At the height of the golf course construction boom in the late 90’s there were high end daily fee courses being built all around the Washington, D.C. area. Of all those introduced Whiskey Creek, a collaborative design of J. Michael Poellot and Ernie Els, was probably at the top of that heap. Considerable intellectual and financial capital went into the design and construction of this course on a beautiful piece of rolling farmland in rural Maryland. My bet is that the two of them were awe struck by the natural vistas they found on their first visit to the property. Just looking up at the farm houses on the hills it very obvious how natural and stunning their green constellations could look if they routed this thoughtfully.
Skeleton of a 19th Century stone house is your aiming device on 18
The result speaks for itself, an artistically designed course with a wide array of holes sporting traditional tactical design features. No trumped up hazards or artificial challenges-unless you consider a 19th century stone farmhouse in the middle of the 18th fairway artificial. I consider it artistic license and it actually makes the hole tactically interesting. There is generous use of stone and boulders throughout the course to accent the natural presentation of the holes. A sensible use of the natural flow of the topography was employed integrating environmental hazards and water-enough to be challenging without being excessive or punitive.
The greens are large flowing surfaces with lots of facet-you really have to focus on the way the green sits to the fairway approach area to figure how to get it in the right portion of the green. In some ways the green sets have a bit of that Irish/Scottish feel to them-big undulating oceans of green that wave mysteriously among the hills. Most of the greens are approachable without carrying the bunkers and many are actually inviting to bump and run-especially when the pins are in the front. The fairway and greenside are similar to the greens-large deep rambling pits stuck into the hillsides and below the putting surfaces.
Visual green settings like this at #18 require tactics and precision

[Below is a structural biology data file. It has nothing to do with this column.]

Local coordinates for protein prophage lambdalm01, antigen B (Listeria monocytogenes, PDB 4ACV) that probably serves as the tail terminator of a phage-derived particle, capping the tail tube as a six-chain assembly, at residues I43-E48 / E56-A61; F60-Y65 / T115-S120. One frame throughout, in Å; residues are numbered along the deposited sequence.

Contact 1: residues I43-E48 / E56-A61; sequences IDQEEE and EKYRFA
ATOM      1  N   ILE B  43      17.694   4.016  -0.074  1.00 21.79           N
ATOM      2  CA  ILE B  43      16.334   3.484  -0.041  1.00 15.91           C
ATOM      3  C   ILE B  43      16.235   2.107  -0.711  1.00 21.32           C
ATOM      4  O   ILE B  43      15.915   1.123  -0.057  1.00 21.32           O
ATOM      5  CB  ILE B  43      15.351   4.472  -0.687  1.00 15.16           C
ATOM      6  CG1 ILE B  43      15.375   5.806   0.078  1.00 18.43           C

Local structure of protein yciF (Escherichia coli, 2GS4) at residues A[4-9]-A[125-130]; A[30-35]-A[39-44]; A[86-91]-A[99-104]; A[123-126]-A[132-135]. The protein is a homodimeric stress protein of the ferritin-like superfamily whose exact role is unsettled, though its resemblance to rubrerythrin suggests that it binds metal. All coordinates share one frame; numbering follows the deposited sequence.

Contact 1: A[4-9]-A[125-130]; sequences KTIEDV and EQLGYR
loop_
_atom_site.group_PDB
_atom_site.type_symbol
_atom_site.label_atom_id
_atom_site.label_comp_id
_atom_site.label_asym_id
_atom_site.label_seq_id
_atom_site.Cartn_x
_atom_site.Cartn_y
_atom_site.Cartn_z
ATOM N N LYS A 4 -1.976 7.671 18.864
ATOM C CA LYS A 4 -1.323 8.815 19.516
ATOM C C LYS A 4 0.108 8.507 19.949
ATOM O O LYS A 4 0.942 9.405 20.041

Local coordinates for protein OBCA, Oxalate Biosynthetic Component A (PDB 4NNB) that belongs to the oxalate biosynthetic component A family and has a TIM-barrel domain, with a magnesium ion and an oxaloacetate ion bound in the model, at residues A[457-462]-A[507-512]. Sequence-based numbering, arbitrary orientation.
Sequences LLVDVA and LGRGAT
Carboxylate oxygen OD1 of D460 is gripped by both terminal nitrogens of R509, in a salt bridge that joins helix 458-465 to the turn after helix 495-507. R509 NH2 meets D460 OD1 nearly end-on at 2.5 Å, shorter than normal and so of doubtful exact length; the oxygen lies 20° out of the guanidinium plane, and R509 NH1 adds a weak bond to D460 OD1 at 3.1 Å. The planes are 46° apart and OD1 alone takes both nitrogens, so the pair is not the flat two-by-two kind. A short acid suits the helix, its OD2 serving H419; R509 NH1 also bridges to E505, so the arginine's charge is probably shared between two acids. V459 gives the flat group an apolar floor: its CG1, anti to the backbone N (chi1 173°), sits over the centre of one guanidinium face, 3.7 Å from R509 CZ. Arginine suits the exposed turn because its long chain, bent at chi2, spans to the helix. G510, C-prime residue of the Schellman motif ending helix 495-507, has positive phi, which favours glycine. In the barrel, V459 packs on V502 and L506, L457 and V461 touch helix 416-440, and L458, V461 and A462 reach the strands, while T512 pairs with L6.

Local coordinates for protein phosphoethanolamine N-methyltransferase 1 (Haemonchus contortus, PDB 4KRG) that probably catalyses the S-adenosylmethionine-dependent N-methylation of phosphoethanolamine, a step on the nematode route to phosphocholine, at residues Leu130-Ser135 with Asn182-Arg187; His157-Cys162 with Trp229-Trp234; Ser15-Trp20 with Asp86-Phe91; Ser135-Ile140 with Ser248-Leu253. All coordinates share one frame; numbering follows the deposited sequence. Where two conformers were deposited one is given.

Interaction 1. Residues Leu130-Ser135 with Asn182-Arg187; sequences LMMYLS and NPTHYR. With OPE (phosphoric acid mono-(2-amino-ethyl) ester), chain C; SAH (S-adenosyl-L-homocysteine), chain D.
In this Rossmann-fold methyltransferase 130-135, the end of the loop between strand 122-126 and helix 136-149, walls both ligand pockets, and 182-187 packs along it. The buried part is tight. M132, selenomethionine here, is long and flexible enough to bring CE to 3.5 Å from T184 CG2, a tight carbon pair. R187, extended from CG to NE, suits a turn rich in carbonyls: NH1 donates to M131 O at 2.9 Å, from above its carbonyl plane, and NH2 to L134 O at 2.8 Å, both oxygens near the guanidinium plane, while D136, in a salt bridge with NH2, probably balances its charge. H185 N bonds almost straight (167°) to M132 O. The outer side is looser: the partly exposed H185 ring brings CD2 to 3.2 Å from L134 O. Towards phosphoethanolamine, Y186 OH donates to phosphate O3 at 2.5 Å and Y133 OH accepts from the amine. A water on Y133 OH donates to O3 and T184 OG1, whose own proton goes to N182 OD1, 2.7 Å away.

Being successful here is about taking the time on each tee to plot a reasonable series of shots based on the wind and pin positions of the day. Sticking to that plan and not trying to overwhelm the challenges with brute strength will reward your scorecard accordingly. Most of the holes you can get a good look at what is in front of you, but many of the putting surfaces are masked from the approach area. As Ernie says in the yardage book, big wide driving areas were provided on most holes but position is still important to get the best angle of approach to the greens. In planning your approach consider everything-the entry openings to the green, the diagonal the green sits to the approach line, the prevailing banking of the green, and the relative punitive payment for missing on the short side of the flag position. Sometimes a uphill pitch and a putt are a better formula to making par than hitting the green in regulation above the flag and having an unmanageable putt down the slope.
The yardage of the course is deceiving-it may be the shortest 6500 yards you will ever see. Most of the long par 4’s and the par fives are downhill so they play considerably shorter than the yardage. Many of the shots look much longer than they really are-you have to trust the available yardages and pick the right club accordingly.
Framed driving area on the tempting downhill Par 5 9th.
The front nine is an interesting ride-plenty of challenge but not overwhelming. The fourth hole is a wonderful uphill par five that scales the terrain to an alcove green set among natural boulder outcroppings. The next hole is a vertigo par four that tumbles down the hill like the final plunge on the log flume ride at Hershey Park. The last two holes on the outward nine are terrific-a swerving par four working down the hill adjacent to number four followed by a tantalizing downhill par five that will tempt you to reach for something extra to end the side with a birdie.
Carry across the abyss on the Par 4 12th is a harrowing challenge
Once you have the dog at the turn the challenge ratchets up. This side begins with a technical hole that will give you heartburn if you are not careful. Eleven is the postcard signature for Whiskey Creek just a thing of beauty that will make your heart race. Starting at the twelfth the challenge heightens considerably with three visually intimidating par fours. These next three are mostly about position off the tee and then resolve on the second into very tight green arrangements. Sixteen through eighteen provide three distinctly different challenges in one of the most unusual finishes you will play in this area. You could just as easily play these three holes two under or six over-it is about managing risk through intelligent decision making.
The fortress green setting at the Par 5 16th
The clubhouse is a simple wood frame construct that fits into the country theme of the property. A high beamed ceiling and great visibility of nine and eighteen in the grill/lounge area makes for a comfortable atmosphere for watching the action on the course or on Golf Channel with a hearty sandwich and an adult beverage in hand. Food is strong bar food-tasty and satisfying.
What I like most about Whiskey Creek is that for a daily fee course they have figured out a way to meet the maintenance budget with appropriate funds to keep the place in top condition. The fairways are always lush and the greens smooth with pace-more like a country club than a fee course. Kudos to Kemper Sports who operate and manage this fine facility.
Architect: J. Michael Poellot, Ernie Els (2000)
Tee Yardage Par Rating Slope
Blue 6525 72 72.1 136
White 5979 72 69.3 129
(Click here to review Whiskey Creek hole-by-hole descriptions)